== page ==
This is the News in Brief from the United Nations.
Positive news for desperate Yemenis as UN accesses Hudaydah food stores
The first assessment of a major UN aid storage facility in war-torn Yemen has taken place since it was cut off by fighting last September.
According to the World Food Programme (WFP), a team reached the Red Sea Mills near the key port of Hudaydah on Tuesday.
WFP is appealing for sustained access to the site, which contains enough wheat to feed 3.7 million people for a month.
Here’s spokesperson Hervé Verhoosel:
“Tuesday’s visit was a great first step. We need now sustain access every day as much as possible for WFP’s staff. But also later for the mill’s staff to access the facilities. That will be necessary before we can start again milling the wheat.”
Samples of the grain have been sent for testing to check whether it is still edible.
If so, the 51,000 tonnes of wheat can be processed at the facility, where equipment is largely untouched and the generators “appear to be in good condition”, WFP says.
The positive development is dependent on continued access being granted by the warring parties, who signed a UN-led partial ceasefire agreement in December.
It follows a UN-led appeal for more than $4 billion from international donors this year to save millions in Yemen from starvation.
At the pledging conference in Geneva on Tuesday, UN Secretary-General António Guterres warned of an “overwhelming humanitarian calamity”, as a result of almost four years of fighting between supporters of Yemeni President Abd Rabbu Mansour Hadi and Houthi opposition groups.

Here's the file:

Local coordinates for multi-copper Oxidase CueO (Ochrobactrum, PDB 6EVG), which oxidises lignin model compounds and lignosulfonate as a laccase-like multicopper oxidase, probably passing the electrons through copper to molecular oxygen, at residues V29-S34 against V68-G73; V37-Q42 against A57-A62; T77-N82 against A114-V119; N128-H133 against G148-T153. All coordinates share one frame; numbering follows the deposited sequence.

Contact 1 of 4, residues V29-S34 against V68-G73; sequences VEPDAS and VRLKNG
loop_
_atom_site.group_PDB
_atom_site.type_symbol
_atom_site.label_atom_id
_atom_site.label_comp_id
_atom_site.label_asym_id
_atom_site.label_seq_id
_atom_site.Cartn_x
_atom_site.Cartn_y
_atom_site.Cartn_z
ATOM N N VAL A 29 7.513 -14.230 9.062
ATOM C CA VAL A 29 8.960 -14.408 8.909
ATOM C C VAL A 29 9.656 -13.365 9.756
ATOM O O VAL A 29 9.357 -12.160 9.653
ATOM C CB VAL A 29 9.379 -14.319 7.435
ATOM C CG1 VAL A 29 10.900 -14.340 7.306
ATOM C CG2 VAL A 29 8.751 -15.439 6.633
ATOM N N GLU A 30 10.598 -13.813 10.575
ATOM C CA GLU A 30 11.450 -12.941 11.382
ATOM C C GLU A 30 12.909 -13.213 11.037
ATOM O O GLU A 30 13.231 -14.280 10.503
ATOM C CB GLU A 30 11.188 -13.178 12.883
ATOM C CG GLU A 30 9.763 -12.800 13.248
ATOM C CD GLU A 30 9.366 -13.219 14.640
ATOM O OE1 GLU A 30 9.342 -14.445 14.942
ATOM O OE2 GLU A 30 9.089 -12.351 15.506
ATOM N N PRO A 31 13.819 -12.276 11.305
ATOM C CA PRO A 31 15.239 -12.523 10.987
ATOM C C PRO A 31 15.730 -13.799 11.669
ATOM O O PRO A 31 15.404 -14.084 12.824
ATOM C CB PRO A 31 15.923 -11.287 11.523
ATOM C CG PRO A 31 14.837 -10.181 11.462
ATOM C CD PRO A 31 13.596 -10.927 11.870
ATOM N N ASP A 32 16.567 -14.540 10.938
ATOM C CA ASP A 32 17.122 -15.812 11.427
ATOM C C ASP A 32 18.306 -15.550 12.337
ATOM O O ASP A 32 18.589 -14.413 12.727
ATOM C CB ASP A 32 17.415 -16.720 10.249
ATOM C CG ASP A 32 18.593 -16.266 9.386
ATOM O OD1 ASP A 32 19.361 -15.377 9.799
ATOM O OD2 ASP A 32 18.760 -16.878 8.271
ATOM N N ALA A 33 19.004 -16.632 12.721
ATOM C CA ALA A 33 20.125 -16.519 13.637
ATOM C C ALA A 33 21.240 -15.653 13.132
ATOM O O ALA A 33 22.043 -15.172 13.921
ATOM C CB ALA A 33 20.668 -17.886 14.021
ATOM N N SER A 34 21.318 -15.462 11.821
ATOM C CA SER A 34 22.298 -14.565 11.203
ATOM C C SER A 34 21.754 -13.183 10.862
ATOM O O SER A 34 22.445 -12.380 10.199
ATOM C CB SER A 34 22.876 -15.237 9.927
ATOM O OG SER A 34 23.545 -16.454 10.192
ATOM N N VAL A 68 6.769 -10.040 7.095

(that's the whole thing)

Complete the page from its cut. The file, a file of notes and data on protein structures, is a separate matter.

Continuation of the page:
Millions benefit from West Africa bid to eradicate statelessness: UNHCR
Millions of people have escaped statelessness in West Africa in recent years after States committed to ensuring that everyone has access to a nationality by 2024, the UN refugee agency said on Wednesday.
According to UNHCR, 37,250 persons who were at risk of statelessness, received birth certificates in Burkina Faso last year.
In Guinea-Bissau, meanwhile, 7,000 former refugees, many of whom fled their countries of origin without identification papers, are being granted citizenship.
And in Niger, several million people also benefitted from late birth registration and had their marriages registered as a result of special procedures free of charge, the UN agency said, highlighting a pledge to end statelessness four years ago by ECOWAS, the Economic Community of West African States.
In a statement, UNHCR said that civil and birth registration were “key” to providing protection – and ensuring that citizens can access education, healthcare and work – “rights that most of us take for granted”.
Lifesaving food airlifts in Central African Republic to help 18,000 people
And finally, a lifesaving UN airlift operation is underway in the Central African Republic, CAR, to deliver food supplies to 18,000 people in a remote and insecure location, 1,000 kilometres east of the capital, Bangui.
The arrival of 36 tonnes of assistance by air, comes amid increased violence in Zemio, according to the World Food Programme.
It says that thousands of people have been unable to go to markets or their farms because of the insecurity, and that food reserves there are exhausted.
CAR has faced fighting between the mostly Christian anti-Balaka and the mainly opposition Muslim Séléka militia, since 2012.
A peace agreement was reached in January 2013, but rebels seized the capital that March, forcing then President François Bozizé to flee.
In January this year, Government and armed groups agreed to hold peace talks.
Up to 2.1 million people in CAR are food insecure, WFP says, while severe acute malnutrition exceeds the two per cent emergency threshold, in 10 prefectures out of 16.
Daniel Johnson, UN News